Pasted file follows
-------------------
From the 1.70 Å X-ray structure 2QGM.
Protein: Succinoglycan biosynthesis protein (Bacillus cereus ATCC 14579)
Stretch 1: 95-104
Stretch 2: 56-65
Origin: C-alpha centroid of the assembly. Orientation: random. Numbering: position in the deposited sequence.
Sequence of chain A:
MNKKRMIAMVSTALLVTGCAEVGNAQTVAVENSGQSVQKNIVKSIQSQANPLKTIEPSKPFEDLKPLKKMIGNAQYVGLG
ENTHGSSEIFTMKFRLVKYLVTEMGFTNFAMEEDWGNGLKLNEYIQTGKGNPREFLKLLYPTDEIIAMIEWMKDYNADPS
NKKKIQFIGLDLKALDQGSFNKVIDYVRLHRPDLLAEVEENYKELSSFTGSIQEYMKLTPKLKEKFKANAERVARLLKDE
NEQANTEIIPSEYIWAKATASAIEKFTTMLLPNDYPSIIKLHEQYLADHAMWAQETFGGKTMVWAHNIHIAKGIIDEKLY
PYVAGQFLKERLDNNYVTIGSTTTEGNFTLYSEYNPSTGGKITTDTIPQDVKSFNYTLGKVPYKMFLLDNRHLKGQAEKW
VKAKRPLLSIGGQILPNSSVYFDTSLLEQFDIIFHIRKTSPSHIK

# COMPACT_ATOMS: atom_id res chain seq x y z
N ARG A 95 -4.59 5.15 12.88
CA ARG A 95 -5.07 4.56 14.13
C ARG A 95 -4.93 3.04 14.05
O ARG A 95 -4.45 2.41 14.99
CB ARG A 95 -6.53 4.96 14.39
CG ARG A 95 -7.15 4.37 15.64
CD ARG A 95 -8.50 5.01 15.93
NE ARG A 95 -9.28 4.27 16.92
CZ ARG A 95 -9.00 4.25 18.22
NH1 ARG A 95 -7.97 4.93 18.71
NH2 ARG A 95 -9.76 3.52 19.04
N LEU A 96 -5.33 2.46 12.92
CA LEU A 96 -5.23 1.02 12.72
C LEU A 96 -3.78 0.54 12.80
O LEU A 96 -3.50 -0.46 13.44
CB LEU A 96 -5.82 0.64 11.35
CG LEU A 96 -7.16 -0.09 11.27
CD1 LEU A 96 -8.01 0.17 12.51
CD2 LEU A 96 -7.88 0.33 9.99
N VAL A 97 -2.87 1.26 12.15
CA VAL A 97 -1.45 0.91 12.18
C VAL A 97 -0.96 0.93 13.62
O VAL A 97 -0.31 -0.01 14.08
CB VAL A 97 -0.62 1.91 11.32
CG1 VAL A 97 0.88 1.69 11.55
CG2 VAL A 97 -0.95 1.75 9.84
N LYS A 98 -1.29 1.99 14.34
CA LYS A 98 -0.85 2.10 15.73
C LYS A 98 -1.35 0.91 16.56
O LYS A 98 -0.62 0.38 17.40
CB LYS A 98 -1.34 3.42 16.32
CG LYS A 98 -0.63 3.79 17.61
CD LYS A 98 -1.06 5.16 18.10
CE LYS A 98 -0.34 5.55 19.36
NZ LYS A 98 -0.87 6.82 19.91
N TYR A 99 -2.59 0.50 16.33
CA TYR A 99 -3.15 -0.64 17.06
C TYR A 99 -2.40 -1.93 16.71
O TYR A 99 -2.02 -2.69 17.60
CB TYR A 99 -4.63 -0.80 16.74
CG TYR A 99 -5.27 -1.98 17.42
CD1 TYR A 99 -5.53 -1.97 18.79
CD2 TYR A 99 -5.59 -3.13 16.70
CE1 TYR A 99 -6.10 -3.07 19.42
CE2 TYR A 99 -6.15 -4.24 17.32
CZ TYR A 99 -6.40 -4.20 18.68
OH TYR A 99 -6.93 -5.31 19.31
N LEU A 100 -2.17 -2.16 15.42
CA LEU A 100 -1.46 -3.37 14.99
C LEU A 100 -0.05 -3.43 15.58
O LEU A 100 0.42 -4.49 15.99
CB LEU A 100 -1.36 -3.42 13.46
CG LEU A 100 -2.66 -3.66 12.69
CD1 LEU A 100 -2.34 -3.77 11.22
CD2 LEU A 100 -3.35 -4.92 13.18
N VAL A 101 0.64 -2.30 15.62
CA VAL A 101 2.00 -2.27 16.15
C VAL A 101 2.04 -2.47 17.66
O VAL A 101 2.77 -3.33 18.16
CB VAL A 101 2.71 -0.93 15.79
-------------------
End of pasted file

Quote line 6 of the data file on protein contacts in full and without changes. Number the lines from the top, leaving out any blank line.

Sequence of chain A: